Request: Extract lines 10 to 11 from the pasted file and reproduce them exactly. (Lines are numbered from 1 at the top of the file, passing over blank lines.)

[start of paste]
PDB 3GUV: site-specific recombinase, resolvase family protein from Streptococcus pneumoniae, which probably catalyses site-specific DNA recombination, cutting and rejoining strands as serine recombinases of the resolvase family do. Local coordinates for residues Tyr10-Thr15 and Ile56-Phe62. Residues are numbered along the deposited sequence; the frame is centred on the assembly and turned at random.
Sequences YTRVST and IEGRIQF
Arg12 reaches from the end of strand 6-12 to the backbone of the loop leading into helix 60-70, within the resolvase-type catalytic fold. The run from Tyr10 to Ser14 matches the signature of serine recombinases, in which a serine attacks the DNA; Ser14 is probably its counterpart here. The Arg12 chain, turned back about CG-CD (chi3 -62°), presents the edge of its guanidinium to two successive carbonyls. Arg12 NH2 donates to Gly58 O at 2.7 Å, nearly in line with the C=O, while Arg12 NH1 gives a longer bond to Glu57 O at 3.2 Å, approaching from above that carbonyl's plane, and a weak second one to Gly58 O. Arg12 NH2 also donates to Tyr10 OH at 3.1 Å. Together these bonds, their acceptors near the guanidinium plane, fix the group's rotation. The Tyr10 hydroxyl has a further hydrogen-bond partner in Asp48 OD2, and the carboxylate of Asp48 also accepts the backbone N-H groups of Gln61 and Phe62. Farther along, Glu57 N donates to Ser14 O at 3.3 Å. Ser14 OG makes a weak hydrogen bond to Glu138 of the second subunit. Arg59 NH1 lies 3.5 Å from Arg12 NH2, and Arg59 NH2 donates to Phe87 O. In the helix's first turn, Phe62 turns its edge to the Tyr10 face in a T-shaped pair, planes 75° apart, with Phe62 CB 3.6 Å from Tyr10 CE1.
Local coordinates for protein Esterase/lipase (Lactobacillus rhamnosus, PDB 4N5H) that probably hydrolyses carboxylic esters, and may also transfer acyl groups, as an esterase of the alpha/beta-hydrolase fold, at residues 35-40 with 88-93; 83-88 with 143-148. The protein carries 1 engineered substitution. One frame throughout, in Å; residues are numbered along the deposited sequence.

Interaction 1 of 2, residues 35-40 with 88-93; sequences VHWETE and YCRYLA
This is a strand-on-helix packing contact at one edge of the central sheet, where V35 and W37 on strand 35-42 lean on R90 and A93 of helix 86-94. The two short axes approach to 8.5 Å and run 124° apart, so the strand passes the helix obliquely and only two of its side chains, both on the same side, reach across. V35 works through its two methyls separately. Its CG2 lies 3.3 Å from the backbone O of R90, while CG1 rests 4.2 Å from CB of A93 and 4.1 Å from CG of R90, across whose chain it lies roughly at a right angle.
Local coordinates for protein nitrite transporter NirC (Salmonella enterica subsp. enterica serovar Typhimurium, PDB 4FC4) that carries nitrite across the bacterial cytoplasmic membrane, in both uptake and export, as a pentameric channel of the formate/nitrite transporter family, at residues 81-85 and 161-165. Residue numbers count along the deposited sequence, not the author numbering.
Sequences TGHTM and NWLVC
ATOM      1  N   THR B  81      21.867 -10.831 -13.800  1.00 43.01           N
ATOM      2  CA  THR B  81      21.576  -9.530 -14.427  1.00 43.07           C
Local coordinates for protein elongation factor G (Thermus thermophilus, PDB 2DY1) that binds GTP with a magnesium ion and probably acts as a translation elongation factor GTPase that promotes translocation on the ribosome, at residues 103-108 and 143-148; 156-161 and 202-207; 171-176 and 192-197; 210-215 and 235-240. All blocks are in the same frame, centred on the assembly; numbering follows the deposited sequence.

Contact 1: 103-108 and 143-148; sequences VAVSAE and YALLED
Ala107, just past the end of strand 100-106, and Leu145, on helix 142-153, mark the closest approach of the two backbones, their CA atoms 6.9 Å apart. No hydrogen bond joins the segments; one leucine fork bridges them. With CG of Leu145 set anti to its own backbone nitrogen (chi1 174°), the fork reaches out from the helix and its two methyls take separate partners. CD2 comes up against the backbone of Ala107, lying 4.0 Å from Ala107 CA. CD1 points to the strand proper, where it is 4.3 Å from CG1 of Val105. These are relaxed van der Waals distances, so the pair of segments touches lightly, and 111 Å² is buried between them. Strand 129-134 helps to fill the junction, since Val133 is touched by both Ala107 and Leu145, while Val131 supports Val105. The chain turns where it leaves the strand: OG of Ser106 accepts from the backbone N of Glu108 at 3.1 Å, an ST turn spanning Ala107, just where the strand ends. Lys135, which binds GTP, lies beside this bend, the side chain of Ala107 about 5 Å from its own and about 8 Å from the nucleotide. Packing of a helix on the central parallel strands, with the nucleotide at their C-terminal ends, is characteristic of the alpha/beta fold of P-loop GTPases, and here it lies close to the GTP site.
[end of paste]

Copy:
ATOM      2  CA  THR B  81      21.576  -9.530 -14.427  1.00 43.07           C
Local coordinates for protein elongation factor G (Thermus thermophilus, PDB 2DY1) that binds GTP with a magnesium ion and probably acts as a translation elongation factor GTPase that promotes translocation on the ribosome, at residues 103-108 and 143-148; 156-161 and 202-207; 171-176 and 192-197; 210-215 and 235-240. All blocks are in the same frame, centred on the assembly; numbering follows the deposited sequence.